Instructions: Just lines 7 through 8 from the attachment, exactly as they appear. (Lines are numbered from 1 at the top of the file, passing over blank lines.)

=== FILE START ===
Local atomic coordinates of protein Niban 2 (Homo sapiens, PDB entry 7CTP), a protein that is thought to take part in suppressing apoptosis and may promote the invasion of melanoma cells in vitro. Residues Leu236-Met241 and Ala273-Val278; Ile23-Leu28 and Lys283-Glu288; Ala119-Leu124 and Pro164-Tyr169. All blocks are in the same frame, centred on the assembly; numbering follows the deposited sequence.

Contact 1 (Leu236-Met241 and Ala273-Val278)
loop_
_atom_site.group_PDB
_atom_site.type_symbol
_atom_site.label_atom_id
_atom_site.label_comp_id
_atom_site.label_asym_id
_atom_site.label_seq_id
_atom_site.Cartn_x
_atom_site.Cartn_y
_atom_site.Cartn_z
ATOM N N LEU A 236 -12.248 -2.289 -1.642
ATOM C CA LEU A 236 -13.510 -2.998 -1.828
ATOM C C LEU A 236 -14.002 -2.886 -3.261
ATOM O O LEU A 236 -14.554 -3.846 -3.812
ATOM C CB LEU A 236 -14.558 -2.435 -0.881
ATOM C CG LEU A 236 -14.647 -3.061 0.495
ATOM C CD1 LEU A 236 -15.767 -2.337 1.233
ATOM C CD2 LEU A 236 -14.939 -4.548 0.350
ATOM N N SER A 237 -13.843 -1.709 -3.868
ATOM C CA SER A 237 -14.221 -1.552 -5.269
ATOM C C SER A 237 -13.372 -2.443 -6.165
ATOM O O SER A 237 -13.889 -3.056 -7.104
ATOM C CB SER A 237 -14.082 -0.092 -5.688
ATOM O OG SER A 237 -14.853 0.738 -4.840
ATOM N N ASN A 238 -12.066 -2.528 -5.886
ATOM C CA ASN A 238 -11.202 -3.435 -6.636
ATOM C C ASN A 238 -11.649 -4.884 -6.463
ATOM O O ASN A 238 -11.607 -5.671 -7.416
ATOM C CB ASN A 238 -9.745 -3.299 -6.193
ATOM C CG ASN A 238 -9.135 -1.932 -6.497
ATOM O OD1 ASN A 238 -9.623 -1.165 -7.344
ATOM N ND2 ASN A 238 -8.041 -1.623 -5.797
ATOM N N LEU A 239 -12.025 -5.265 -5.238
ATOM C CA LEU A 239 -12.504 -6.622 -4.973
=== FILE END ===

_atom_site.label_comp_id
_atom_site.label_asym_id